So not a perfect solution as you have to think about branches and versions, they are not handled automatically, but at least it does work

Registering an agent with VSTS and getting the message "Agent pool not found"

When you want to register a build agent with VSTS, you use the VSTS instance’s URL and a user’s Personal Access Token (PAT). Whilst doing this today I connected to the VSTS instance OK but got the error “Agent pool not found”.when I was asked to pick the agent pool to add the new agent to.

As the user who’s PAT I was using was a Build Administrator I was a bit confused, but then I remembered to check their user access level. It was set to Stakeholder, once this was changed to Basic I was able to register the agent without use.

Also, so as to not use up a Basic license, when I did not need to, I swapped the user back to being a Stakeholder once the agent was registered. This can be done as the token used for the actual build is not the one used to register it, but one assigned at build time by VSTS.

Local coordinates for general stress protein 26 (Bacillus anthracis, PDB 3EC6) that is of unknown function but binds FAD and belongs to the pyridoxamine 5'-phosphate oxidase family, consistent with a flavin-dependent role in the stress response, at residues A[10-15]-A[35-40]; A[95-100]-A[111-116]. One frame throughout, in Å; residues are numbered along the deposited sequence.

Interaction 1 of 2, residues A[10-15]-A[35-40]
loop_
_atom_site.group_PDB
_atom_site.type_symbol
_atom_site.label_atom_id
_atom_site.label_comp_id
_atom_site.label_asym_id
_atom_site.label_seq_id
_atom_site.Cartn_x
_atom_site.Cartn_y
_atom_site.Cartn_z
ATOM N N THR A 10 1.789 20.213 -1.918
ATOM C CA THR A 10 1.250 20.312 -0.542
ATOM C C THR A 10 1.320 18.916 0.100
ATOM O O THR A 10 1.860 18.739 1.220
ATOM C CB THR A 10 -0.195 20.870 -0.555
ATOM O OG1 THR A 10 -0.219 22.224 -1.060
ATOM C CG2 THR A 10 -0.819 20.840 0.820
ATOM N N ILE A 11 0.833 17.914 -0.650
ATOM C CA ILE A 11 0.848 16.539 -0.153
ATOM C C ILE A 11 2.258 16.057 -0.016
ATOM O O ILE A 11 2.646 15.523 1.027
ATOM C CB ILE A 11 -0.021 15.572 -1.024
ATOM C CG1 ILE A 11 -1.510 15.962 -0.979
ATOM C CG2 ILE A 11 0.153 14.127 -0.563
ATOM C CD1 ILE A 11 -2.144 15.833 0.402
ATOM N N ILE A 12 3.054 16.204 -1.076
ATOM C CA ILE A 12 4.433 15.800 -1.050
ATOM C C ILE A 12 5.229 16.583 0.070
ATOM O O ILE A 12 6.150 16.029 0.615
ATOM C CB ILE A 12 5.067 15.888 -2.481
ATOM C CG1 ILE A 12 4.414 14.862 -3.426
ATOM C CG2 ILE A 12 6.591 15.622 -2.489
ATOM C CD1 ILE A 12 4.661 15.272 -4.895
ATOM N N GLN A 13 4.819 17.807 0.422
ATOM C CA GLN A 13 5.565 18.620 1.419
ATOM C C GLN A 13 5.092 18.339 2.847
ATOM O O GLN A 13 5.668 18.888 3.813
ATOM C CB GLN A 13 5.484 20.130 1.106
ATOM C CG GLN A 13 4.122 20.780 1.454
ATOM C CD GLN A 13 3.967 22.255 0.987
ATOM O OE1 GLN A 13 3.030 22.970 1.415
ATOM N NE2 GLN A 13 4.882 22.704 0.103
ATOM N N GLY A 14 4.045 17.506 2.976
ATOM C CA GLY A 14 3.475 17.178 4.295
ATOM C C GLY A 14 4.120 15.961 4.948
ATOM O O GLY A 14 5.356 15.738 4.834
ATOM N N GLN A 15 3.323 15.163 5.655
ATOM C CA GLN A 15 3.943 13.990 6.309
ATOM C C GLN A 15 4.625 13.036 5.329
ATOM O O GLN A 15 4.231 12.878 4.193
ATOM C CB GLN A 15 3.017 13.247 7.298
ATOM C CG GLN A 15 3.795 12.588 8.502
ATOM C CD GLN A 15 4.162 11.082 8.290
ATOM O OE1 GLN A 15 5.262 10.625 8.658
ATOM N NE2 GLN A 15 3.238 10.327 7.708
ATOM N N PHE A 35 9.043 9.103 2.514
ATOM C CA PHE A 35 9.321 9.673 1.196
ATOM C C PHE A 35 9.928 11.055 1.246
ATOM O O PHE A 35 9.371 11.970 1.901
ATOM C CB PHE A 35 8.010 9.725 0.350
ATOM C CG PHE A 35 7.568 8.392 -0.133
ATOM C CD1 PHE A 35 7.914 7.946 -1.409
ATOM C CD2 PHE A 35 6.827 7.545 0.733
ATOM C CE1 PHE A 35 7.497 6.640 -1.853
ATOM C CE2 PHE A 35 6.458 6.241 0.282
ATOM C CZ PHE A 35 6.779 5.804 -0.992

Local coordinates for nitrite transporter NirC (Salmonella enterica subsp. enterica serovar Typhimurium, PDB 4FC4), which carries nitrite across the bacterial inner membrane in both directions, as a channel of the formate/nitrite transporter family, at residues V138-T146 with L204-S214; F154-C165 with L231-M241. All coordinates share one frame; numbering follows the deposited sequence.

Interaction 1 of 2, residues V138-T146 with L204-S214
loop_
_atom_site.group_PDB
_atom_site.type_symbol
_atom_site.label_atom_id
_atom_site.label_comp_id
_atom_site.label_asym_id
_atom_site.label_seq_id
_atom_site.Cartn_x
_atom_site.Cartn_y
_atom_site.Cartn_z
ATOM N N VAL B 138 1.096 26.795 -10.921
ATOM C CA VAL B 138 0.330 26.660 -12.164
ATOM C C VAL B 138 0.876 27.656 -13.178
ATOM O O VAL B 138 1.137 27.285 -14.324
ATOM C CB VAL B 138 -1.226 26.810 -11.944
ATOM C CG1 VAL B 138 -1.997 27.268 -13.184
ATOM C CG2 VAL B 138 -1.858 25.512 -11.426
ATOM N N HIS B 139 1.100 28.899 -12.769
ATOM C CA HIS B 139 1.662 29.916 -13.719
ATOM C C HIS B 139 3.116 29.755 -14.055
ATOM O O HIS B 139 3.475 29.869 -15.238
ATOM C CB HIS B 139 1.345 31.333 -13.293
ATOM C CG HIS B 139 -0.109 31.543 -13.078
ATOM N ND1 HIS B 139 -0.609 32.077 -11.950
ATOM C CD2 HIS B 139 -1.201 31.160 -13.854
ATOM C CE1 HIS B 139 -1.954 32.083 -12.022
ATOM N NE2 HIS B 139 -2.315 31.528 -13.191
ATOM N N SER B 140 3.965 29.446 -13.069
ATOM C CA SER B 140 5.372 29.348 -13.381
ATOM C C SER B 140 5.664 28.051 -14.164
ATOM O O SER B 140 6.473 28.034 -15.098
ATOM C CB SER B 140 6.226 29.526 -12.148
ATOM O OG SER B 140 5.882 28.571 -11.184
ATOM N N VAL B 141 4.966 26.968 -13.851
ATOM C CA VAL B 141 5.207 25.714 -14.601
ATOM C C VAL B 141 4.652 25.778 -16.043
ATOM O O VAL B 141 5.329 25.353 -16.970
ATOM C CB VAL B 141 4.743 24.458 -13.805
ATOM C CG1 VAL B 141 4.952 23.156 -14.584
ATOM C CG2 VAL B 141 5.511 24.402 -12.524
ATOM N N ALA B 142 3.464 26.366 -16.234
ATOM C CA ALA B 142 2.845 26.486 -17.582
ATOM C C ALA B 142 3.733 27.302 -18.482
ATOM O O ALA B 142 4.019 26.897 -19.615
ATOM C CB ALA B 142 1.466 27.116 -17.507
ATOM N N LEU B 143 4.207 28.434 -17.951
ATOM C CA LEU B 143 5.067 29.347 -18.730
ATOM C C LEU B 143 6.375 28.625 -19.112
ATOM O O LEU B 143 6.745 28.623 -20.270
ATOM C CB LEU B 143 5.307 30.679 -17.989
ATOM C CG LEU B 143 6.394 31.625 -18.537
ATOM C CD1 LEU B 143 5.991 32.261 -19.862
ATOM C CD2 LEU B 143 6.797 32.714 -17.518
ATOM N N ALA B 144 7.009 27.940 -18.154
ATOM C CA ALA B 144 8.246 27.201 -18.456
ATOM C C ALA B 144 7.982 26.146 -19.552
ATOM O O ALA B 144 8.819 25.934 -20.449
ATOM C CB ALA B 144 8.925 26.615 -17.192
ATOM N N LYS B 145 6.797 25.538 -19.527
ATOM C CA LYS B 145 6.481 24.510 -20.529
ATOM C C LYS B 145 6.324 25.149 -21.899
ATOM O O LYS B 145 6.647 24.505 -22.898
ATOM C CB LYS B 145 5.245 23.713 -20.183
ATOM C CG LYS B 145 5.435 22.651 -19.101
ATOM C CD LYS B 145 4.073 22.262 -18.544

Experiences migrating TFS XML Team Project Templates to Inherited Team Project Templates

You have always been able to customise your Team Projects in TFS, by editing a host of XML files, but it was not a pleasant experience. In VSTS a far more pleasant to use web based inherited customisation model was added, much to, I think, most administrators relief.

If you used the TFS DB migration service you ended up with a VSTS instance full of the the XML style team projects, and you were stuck there, with no way to change these to the new inherited mode, that is until now as Microsoft have released to preview a conversion tool.

I have been trying this tool to migrate all our active XML based team projects to Inherited equivalents, and it has worked very well for me, but I have to say, we don’t have any hugely complex customisations, so your mileage may vary depending on how much you modified your XML based team project templates.

However, I wanted to go further than the basic process as documented

Since moving to VSTS all our new team project have been created  using an inherited template based on Scrum. I wanted to move all our active XML based team project to this standardised template. This took a little extra work.

The basic process is easy as to change Inherited Process you